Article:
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Photos: New world record set at Native Youth Olympics

Autumn Ridley, a 16 year old from West High in Anchorage, celebrates after breaking the girls Alaskan high kick world record on Friday, April 27, 2012. Her new record is 82 inches.
Loren Holmes photo
Jorden Lisac, senior from Dillingham, is consoled by her teammates after competing in the wrist carry at the Native Youth Olympics on Friday, April 17, 2012. She was upset because she didn't make her personal goal of two laps around the course (approx. 460').
Loren Holmes photo
A competitor in the girl's wrist carry, at the Native Youth Olympics on Friday, April 27, 2012.
Loren Holmes photo
13 year old Terry Johnson from Clark Middle School in Anchorage practices the toe kick during the Native Youth Olympics on Friday, April 27, 2012.
Loren Holmes photo
Competitors gather for the opening ceremonies before the start of the Native Youth Olympics on Friday, April 27, 2012.
Loren Holmes photo
Mark Montalvo, Senior from Wasilla, practices the two foot high kick at the Native Youth Olympics on Friday, April 27, 2012.
Loren Holmes photo
Autumn Ridley, a 16 year old from West High in Anchorage, preparing to break the girls Alaskan high kick world record on Friday, April 27, 2012. Her new record is 82 inches.
Loren Holmes photo
Autumn Ridley, a 16 year old from West High in Anchorage, breaking the girls Alaskan high kick world record on Friday, April 27, 2012. Her new record is 82 inches.
Loren Holmes photo
Autumn Ridley, a 16 year old from West High in Anchorage, with her fellow competitors after breaking the girls Alaskan high kick world record on Friday, April 27, 2012. Her new record is 82 inches.
Loren Holmes photo
Yako McCarr prepares for his attempt at breaking the world record for Alaskan high kick at the Native Youth Olympics on Friday, April 27, 2012. He was unsuccessful, but he did tie the record.
Loren Holmes photo
Jens Irelan of Nome discusses Alaskan high kick strategy with David Thomas at the Native Youth Olympics on Friday, April 27, 2012.
Loren Holmes photo
Coach Troy Jones, right, offers tips to his brother Todd Jones, a junior from Karluk, during the Alaskan high kick at the Native Youth Olympics on Friday, April 27, 2012.
Loren Holmes photo
Isaac John Giles competes in the Alaskan high kick at the Native Youth Olympics on Friday, April 27, 2012. A junior at Houston High School, he's been competing for five years.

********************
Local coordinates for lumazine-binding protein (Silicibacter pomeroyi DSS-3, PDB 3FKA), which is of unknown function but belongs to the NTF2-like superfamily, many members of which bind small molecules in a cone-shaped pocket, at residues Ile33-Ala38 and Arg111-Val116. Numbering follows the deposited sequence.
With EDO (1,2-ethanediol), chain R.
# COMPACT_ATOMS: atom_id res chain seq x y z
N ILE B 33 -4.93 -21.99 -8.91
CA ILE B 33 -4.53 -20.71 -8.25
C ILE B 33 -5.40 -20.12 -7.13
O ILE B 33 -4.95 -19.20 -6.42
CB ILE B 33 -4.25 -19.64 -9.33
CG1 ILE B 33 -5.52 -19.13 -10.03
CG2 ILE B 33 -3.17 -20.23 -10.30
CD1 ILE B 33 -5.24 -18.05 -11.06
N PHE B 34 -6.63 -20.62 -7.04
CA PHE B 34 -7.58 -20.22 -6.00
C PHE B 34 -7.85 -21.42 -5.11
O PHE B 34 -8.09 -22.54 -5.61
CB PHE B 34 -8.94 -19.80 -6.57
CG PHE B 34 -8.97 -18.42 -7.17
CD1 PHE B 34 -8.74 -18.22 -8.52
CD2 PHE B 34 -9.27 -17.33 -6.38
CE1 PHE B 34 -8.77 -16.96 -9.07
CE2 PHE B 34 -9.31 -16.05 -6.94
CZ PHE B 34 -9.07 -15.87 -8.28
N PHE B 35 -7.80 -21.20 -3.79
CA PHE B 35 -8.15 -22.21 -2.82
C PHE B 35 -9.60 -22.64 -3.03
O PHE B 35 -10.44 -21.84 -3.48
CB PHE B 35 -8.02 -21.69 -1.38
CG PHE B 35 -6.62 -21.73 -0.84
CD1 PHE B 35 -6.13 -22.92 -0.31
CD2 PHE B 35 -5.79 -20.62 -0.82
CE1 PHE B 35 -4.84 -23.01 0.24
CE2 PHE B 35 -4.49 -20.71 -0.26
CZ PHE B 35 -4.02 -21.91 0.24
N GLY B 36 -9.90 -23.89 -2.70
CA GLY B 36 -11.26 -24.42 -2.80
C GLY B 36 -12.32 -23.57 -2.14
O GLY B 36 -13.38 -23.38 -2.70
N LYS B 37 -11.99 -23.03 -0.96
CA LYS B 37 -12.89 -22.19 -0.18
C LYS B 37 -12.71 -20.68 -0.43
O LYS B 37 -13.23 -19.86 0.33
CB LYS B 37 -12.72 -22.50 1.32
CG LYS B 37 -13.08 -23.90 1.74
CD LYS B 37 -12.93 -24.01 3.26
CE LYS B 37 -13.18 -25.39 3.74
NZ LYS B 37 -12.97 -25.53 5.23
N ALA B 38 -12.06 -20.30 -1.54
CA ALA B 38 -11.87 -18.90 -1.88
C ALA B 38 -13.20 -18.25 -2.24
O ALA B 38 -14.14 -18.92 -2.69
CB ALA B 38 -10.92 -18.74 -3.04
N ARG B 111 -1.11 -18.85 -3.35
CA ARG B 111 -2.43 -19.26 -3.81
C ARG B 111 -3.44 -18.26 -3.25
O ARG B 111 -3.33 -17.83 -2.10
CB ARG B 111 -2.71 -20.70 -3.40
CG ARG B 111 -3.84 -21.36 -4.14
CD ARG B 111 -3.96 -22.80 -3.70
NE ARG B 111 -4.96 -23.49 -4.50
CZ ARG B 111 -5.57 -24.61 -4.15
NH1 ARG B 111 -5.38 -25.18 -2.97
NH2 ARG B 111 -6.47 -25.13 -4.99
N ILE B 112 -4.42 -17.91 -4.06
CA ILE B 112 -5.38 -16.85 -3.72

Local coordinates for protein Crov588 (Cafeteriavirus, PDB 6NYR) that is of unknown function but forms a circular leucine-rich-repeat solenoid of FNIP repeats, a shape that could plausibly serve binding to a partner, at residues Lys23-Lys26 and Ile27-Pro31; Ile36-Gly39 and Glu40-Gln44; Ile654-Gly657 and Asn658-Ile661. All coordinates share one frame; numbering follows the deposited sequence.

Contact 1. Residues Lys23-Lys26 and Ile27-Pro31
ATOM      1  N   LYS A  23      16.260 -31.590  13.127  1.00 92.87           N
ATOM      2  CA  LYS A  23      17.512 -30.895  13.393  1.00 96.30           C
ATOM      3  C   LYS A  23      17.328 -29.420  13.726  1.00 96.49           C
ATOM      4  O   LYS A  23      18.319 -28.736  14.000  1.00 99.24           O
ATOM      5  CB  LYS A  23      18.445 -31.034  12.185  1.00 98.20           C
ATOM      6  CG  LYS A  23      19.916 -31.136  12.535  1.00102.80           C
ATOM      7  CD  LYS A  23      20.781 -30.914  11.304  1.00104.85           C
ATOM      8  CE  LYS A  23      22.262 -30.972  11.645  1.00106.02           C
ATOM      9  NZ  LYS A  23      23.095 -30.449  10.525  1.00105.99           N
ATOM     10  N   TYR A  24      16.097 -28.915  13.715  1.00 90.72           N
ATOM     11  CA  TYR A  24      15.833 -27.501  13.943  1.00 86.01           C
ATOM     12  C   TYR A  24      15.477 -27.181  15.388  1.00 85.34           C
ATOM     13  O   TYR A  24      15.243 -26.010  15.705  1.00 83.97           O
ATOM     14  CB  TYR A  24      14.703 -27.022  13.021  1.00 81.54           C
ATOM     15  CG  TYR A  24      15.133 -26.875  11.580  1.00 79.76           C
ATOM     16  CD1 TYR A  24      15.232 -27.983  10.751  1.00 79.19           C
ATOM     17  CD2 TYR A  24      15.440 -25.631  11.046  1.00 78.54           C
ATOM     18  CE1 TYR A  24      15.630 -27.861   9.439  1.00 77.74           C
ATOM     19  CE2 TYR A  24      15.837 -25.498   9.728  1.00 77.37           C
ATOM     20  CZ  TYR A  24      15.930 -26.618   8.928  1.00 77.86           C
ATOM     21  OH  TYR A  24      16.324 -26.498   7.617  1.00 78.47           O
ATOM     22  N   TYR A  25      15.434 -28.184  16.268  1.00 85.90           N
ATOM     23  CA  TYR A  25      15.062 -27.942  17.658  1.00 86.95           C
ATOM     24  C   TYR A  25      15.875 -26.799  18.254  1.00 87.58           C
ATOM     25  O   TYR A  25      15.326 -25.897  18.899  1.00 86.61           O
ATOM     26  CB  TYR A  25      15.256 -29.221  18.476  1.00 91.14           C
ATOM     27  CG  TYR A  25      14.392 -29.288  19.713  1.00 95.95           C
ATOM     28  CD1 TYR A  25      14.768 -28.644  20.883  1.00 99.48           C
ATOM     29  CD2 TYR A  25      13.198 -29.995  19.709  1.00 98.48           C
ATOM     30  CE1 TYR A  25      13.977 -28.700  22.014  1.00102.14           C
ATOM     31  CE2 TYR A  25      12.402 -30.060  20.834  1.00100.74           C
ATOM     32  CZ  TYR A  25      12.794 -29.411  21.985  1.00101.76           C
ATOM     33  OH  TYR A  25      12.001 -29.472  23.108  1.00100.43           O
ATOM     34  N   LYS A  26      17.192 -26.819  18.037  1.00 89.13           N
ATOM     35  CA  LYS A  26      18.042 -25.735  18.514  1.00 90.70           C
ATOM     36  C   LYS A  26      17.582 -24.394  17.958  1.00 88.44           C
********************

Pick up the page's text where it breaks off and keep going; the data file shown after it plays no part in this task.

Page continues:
Loren Holmes photo
Daniel Miller of Dillingham winning the wrist carry at the Native Youth Olympics on Friday, April 27, 2012. His winning distance of 593' 4 1/2" was over 100' further than second place.
Loren Holmes photo
Dillingham's Daniel Miller celebrates with teammates after winning the wrist carry at the Native Youth Olympics on Friday, April 27, 2012. His winning distance of 593' 4 1/2" was over 100' further than second place.
Loren Holmes photo
Van Williams,Loren Holmes

Click for live video coverage of Native Youth Olympics

Photos by Loren Holmes | Alaska Dispatch

Story by Van Williams | The Arctic Sounder

If it’s late April, it must be Native Youth Olympics Longtime Alaska tradition is back for 42nd year.

Each year some 600 kids from all over Alaska converge on the Native Youth Olympics in Anchorage for three days of traditional competition of power and precision. 

It might be a new experience to some, but the message has been the same since NYO started in 1971. 

“It gives our youth an opportunity to share their culture with their peers because this is not a Native only event,” said NYO coordinator Stephanie Hayes of the Cook Inlet Tribal Council. “Sharing values has always been a very important part of the games.” 

The 42nd annual Native Youth Olympics kicked off Friday and continues through Sunday at the Dena’ina Center. 

Games include fan favorites such as the one-foot high kick, seal hop and Eskimo stick pull. 

Many of the athletes are second and third generation athletes, sons and daughters of great champions. Some are newcomers looking to try something different. There’s a place for everyone at NYO. 

The athletes come from small villages, tiny towns and big cities. They represent the face of Alaska’s future. 

And that’s why the Cook Inlet Tribal Council has added an ‘Opportunities Expo’ to give them something to think about moving forward. 

“A lot of places don’t go out and talk with our youth out in the rural areas because it’s so cost prohibitive,” Hayes said. “So we took this opportunity for them to look at employment opportunities and school opportunities. 

“We figure that we’ve got a captive audience, let’s show them there’s a whole world out there.” 

There will more than 30 booths set up at the Dena’ina Center featuring arts and crafts, traditional foods and much more. 

“The main focus is for our youth to see the opportunities that are out there for them here in Alaska as well as possibly going outside and bringing those skills back,” Hayes said. 

For years, the Cook Inlet Tribal Council has played a pivotal role in turning and the NYO games into one of the true marquee events of the spring. 

This year’s event will feature a blanket toss, Pilot Bread recipe contest, drumming and dancing and motivational speakers. 

Last year the keynote speaker was John Baker, 2011 champion of the Iditarod Trail Sled Dog Race. 

“This is a chance to celebrate Alaska’s amazing heritage,” said Kelly Hurd, director of development at Cook Inlet Tribal Council.

Schedule

Friday

Opening Ceremonies

Kneel Jump

Hand Games

Wrist Carry

Alaskan High Kick

Cultural Dancing

Saturday

Eskimo Stick Pull

Toe Kick

One-Hand Reach

Two-Foot High Kick

NYO Athlete Dance 

Sunday

Indian Stick Pull

WEIO Blanket Toss

One-Foot High Kick

Seal Hop

Closing Ceremonies

This article originally appeared in The Arctic Sounder and is reprinted here with permission.